The U.S. envoy to the global coalition fighting ISIS has resigned in protest at President Donald Trump’s decision to withdraw U.S. forces from Syria.
Brett McGurk was appointed by Barack Obama in 2015 and retained by Trump. He joins Defense Secretary Jim Mattis in quitting the Trump administration over the pullout of the remaining 2,000 American troops.
McGurk’s resignation takes effect on Dec. 31. Less than two weeks ago he said: “It would be reckless if we were just to say, ‘Well, the physical caliphate is defeated, so we can just leave now. I think anyone who’s looked at a conflict like this would agree with that’.”
A week before that, Gen. Joseph Dunford, chairman of the Joint Chiefs of Staff, said the U.S. had a long way to go in training local Syrian forces to prevent a resurgence of ISIS.
In his letter of resignation to U.S. Secretary of State Mike Pompeo, McGurk said the militants were on the run but not yet defeated, and that the premature withdrawal of American forces from Syria would create the conditions that gave rise to ISIS in the first place.
He said there had been gains in accelerating the campaign against ISIS, but the work was not yet done.
After McGurk’s resignation, Trump continued to defend his decision to withdraw U.S. troops. “We were originally going to be there for three months, and that was seven years ago — we never left,” he said on social media. “When I became President, Daesh was going wild. Now ISIS is largely defeated and other local countries, including Turkey, should be able to easily take care of whatever remains. We’re coming home!”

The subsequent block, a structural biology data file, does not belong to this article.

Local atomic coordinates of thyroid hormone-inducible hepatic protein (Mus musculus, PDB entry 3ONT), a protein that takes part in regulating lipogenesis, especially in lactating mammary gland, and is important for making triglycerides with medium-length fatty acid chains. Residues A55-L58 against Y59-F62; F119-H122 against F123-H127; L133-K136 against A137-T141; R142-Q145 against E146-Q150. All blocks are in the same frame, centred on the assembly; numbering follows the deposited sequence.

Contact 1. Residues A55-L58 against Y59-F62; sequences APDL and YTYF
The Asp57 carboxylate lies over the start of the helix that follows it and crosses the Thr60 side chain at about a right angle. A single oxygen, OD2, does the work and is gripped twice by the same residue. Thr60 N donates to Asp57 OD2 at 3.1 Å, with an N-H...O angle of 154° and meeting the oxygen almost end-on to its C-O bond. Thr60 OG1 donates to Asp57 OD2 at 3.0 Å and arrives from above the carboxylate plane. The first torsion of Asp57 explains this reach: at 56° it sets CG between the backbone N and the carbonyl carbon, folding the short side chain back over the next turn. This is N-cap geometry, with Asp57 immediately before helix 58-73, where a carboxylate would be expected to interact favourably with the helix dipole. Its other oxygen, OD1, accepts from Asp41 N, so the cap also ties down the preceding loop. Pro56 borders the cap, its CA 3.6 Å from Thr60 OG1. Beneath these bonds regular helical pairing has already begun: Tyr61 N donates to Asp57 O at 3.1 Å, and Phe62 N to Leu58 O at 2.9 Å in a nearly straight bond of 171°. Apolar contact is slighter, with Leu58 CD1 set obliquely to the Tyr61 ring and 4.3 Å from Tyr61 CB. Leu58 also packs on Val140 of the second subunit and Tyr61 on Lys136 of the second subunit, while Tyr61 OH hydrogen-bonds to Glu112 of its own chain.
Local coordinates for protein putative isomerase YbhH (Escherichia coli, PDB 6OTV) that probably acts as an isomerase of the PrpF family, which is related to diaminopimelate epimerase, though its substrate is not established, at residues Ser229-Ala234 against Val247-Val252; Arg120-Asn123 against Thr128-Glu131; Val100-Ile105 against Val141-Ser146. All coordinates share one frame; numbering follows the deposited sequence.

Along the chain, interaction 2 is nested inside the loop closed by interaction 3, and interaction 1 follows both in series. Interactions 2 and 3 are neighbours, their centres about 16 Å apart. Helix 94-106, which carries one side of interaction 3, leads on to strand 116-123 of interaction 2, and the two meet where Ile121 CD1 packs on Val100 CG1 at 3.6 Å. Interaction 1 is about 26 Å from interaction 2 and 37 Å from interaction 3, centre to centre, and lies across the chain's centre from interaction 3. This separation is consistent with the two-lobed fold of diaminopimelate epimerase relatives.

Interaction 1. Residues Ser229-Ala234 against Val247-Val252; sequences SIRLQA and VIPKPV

McGurk, 45, is a former deputy assistant secretary of state for Iraq and Iran. During the negotiations by the Obama administration for the 2015 Iran nuclear deal, he led secret side talks with Tehran on the release of Americans imprisoned there.
McGurk was a senior official covering Iraq and Afghanistan during President George W. Bush’s administration, and was briefly considered for the post of ambassador to Iraq.
A former U.S. Supreme Court law clerk to the late Chief Justice William Rehnquist, he worked as a lawyer for the Coalition Provisional Authority in Iraq after the 2003 U.S.-led invasion and joined Bush’s National Security Council staff. In 2007 and 2008, he was the lead U.S. negotiator on security agreements with Iraq.
He will be replaced as coalition envoy by his deputy, retired Lt. Gen. Terry Wolff. Jim Jeffrey, the veteran diplomat appointed special representative for Syria engagement in August, is expected to stay in his position.
This article has been adapted from its original source.
Copyright: Arab News © 2021 All rights reserved.